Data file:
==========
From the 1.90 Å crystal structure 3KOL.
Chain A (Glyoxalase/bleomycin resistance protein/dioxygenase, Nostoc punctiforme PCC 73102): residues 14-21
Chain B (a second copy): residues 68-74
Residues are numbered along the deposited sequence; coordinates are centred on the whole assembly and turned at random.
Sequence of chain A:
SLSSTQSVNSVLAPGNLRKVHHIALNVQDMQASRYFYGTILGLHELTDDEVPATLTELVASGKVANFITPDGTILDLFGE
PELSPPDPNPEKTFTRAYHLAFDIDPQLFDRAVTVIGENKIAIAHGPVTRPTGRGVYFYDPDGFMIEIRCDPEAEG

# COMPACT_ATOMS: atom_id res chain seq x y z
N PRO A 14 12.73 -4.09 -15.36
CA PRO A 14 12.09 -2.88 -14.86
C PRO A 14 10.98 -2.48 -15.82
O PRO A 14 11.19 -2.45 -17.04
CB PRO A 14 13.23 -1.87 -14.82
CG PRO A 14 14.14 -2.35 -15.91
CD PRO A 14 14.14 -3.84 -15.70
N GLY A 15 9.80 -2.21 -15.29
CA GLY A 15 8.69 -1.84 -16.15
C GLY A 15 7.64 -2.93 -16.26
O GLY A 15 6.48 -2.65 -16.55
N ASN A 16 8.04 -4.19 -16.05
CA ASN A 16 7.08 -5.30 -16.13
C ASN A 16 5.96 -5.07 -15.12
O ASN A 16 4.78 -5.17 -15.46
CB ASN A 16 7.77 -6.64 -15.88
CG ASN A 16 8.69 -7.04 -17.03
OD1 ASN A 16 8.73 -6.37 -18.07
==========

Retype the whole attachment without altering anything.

From the 1.90 Å crystal structure 3KOL.
Chain A (Glyoxalase/bleomycin resistance protein/dioxygenase, Nostoc punctiforme PCC 73102): residues 14-21
Chain B (a second copy): residues 68-74
Residues are numbered along the deposited sequence; coordinates are centred on the whole assembly and turned at random.
Sequence of chain A:
SLSSTQSVNSVLAPGNLRKVHHIALNVQDMQASRYFYGTILGLHELTDDEVPATLTELVASGKVANFITPDGTILDLFGE
PELSPPDPNPEKTFTRAYHLAFDIDPQLFDRAVTVIGENKIAIAHGPVTRPTGRGVYFYDPDGFMIEIRCDPEAEG

# COMPACT_ATOMS: atom_id res chain seq x y z
N PRO A 14 12.73 -4.09 -15.36
CA PRO A 14 12.09 -2.88 -14.86
C PRO A 14 10.98 -2.48 -15.82
O PRO A 14 11.19 -2.45 -17.04
CB PRO A 14 13.23 -1.87 -14.82
CG PRO A 14 14.14 -2.35 -15.91
CD PRO A 14 14.14 -3.84 -15.70
N GLY A 15 9.80 -2.21 -15.29
CA GLY A 15 8.69 -1.84 -16.15
C GLY A 15 7.64 -2.93 -16.26
O GLY A 15 6.48 -2.65 -16.55
N ASN A 16 8.04 -4.19 -16.05
CA ASN A 16 7.08 -5.30 -16.13
C ASN A 16 5.96 -5.07 -15.12
O ASN A 16 4.78 -5.17 -15.46
CB ASN A 16 7.77 -6.64 -15.88
CG ASN A 16 8.69 -7.04 -17.03
OD1 ASN A 16 8.73 -6.37 -18.07